river  in  Pennsylvania,  where  Daniel  Ayres,  junior,  (father  of 
Daniel  of  the  McNeill  homestead)  we.s  born  in  1745. 

In  1773.  Daniel  Ayres,  junior,  was  married  to  Miss  Ellen 
McGee,  who  was  born  in  Baltimore  of  Irish  parentage  in  1745, 
and  from  this  city,  they  went  to  Rockbridge  county,  Virginia, 
where  they  established  their  home  and  reared  a  family,  which 
were  as  follows : 

lohn,  the  pioneer  school-teacher  of  this  county  ;  Charles, 
Lewis,  Mrs.  Polly  (VVm.)  Campbell,  and  Daniel  (IH)  who 
was  the  youngest  son,  and  the  head  of  the  Ritchie  county 
family. 

Daniel  and  Ellen  McGee  Ayres  came  to  this  county  with 
their  son,  as  already  mentioned,  and  on  the  McNeill  home- 
stead they  lie  in  their  last  sleep.  He  died  at  the  age  of  ninety- 
seven,  and  she,  at  the  age  of  ninety-five. 

Daniel  Ayres  (III)  was  born  in  1789,  and  he  was  married 
to  Miss  Hannah  Riprogal,  who  was  born  of  German  parentage 
in  Virginia,  in  1787. 

Mr.  Ayres  served  as  captain  in  the  war  of  1812,  and  while 
at  Norfolk  in  1814  where  he  had  been  ordered  with  his  com- 
pany to  assist  in  the  defense  of  the  city,  he  was  stricken  with 
yellow  fever  and  when  able  to  be  out  again,  after  spending 
sixteen  weeks  in  the  hospital,  the  enemy's  vessels  were  still 
hovering  about  the  city  in  a  threatening  manner,  though  no 
attack  was  made. 

He  served  as  justice  of  the  peace  almost  throughout  his 
residence  here,  and  was  one  of  the  chief  factors  in  the  organ- 
ization of  the  county,  in  1843 — a  short  time  before  his  death. 


;"•  mSTORV    OF   RITCHIE    COUXTY 

whicli  was  clue  to  typhoid  fever.  He  and  his  wife  both  died 
oi  this  malady  near  the  same  time,  and  side  by  side  they  He 
at  rest  on  the  JNIcNeill  homestead.  Their  children  were  nine 
in  number ;  viz.,  Jackson  died  in  early  manhood,  and  one  in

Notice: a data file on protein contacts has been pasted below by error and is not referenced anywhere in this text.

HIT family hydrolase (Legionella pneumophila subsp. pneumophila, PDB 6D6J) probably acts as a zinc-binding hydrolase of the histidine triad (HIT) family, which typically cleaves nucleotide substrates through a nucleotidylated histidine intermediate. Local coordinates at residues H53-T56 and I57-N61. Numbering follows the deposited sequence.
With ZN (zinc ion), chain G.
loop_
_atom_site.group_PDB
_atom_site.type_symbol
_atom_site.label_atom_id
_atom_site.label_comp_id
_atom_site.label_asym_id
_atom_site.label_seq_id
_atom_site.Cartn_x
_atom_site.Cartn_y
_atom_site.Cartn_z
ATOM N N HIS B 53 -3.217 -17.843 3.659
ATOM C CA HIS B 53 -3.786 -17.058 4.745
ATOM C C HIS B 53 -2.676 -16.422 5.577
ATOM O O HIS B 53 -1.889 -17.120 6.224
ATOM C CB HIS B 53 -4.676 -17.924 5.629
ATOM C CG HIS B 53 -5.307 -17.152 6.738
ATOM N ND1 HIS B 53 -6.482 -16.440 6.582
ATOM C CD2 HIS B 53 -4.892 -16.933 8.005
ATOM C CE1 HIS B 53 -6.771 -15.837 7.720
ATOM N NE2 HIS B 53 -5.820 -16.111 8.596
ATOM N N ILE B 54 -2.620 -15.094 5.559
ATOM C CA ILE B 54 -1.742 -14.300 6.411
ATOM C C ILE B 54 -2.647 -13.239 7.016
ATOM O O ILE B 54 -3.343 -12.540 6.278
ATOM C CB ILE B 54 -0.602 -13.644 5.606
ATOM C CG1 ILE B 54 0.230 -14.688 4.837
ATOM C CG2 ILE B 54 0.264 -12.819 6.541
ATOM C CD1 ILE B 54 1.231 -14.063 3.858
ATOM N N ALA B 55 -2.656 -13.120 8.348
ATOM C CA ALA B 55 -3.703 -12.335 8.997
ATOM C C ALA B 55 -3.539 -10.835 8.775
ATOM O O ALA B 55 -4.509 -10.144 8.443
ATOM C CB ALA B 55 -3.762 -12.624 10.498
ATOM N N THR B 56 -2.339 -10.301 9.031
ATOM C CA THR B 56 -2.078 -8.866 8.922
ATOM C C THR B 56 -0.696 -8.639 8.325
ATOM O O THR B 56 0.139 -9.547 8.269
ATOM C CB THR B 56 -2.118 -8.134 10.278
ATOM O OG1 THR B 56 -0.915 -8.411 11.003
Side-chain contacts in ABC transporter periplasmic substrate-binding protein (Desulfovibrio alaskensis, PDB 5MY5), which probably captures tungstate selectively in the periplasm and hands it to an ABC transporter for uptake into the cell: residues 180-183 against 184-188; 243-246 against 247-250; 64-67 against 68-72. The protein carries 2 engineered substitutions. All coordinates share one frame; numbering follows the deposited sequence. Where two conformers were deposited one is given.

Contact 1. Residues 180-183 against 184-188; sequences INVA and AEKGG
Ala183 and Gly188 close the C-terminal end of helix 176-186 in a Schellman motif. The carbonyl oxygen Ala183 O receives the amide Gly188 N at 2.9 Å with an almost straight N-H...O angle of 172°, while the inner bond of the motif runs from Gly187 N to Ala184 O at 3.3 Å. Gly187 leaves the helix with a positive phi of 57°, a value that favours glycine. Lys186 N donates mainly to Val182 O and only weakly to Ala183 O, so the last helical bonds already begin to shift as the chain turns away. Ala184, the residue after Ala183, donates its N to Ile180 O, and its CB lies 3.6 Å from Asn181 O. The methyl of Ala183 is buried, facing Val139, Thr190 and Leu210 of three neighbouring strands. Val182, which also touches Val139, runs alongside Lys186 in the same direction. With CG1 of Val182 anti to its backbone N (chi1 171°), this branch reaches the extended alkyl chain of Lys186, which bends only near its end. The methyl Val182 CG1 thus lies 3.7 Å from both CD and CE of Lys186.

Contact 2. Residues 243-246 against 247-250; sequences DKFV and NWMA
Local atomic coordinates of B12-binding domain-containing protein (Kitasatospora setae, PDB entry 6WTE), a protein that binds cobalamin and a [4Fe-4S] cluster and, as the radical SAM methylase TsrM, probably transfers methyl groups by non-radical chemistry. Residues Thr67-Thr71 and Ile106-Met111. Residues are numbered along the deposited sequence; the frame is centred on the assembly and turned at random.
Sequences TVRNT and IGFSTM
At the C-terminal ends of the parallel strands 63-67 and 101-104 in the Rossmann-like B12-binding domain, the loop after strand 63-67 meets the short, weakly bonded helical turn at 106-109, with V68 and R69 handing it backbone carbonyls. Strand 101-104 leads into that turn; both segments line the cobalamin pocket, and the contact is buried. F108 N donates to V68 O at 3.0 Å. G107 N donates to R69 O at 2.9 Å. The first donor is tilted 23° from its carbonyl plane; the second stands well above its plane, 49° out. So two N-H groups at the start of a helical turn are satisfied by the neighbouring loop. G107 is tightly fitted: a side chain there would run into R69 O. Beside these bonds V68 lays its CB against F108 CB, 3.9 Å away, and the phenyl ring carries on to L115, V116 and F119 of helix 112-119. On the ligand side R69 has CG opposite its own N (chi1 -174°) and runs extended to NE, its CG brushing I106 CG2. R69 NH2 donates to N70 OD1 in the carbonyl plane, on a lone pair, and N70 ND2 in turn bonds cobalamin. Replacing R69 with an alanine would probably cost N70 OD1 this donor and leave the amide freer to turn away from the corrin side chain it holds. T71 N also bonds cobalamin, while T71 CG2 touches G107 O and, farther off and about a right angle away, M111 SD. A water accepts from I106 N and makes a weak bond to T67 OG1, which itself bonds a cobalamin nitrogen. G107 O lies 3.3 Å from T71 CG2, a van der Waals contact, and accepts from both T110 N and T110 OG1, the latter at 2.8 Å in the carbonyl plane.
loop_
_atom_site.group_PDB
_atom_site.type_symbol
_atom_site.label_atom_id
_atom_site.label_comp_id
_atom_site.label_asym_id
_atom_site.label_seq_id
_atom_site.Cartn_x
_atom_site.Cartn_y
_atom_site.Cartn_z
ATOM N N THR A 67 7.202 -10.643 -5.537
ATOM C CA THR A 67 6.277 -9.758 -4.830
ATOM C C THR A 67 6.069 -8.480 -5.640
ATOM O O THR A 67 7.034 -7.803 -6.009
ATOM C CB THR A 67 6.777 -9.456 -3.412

infancy.  Margaret  married  Henry  Webb  and  went  to  Mis- 
souri where  she  rests.  Ellen  was  the  wife  of  John  Starr,  Eliza, 
of  James  Starr;  Sarah,  of  Dr.  Wm.  R.  Lowther ;  and  the  late 
John  B. 

John  B.  Ayres,  the  3roung-est  son  of  this  family,  abo\'e 
mentioned  was  long"  prominently  known  in  this  county.  He 
was  born  in  the  Old  Dominion  almost  within  the  shadow  of 
historic  old  Lexington,  and  not  far  from  the  Natural  bridge, 
in  1831,  and  was  a  child  of  but  five  summers  when  his  parents 
came  to  the  McNeill  homestead.  Six  years  later  they  both- 
passed  on,  and  he  being  thrown  upon  the  world,  bound  him- 
self to  J.  J.  Vandivort,  the  Harrisville  saddler  and  harness- 
maker,  in  1847,  and  worked  as  an  apprentice  in  his  shop  for 
the  next  fotir  one-half  years.  He  was  then  a  journeyman 
saddler,  and  merchant  for  several  years,  before  settling  down 
to  his  trade  at  Harrisville,  in  1870,  where  he  remained  until 
19'>3,  when  his  declining  health  prompted  him  to  seek  a 
change  of  climate,  which  he  found  in  Colorado,  after  visiting 
Zion  City,  the  far-famed  domain  of  the  late  Alexander  Dowie, 
for  a  brief  time.  After  a  short  stay  in  the  West,  he  then  re- 
sided near  Washington  City,  and  at  Grafton  for  a  time  before 
going  to  Spencer  in  Roane  county.  He  died  at  his  home  at 
Sapulpa,  Oklahoma,  in  November,  1910,  and  there  his  remains 
were  interred. 

He  married  Miss  Anna  Hall  daughter  of  llannibal  Hall, 
who  was  twenty-three  years  his  junior,  and  the  two  sons. 
Edgar  and  Charles,  born  of  this  union  both  died  in  infancy. 

The  Princes. — The  name  Prince  became  identified  with 
the  Webb's  mill  vicinity,  in  the  year  1850,  when  the  late  John 
H.  Prince  married  Miss  Drusilla  Webb,  daughter  of  Benja- 
min Webb,  and  became  the  partner  of  his  father-in-law  in  the 
mill  and  the  mercantile  business.  The  store  was  destroyed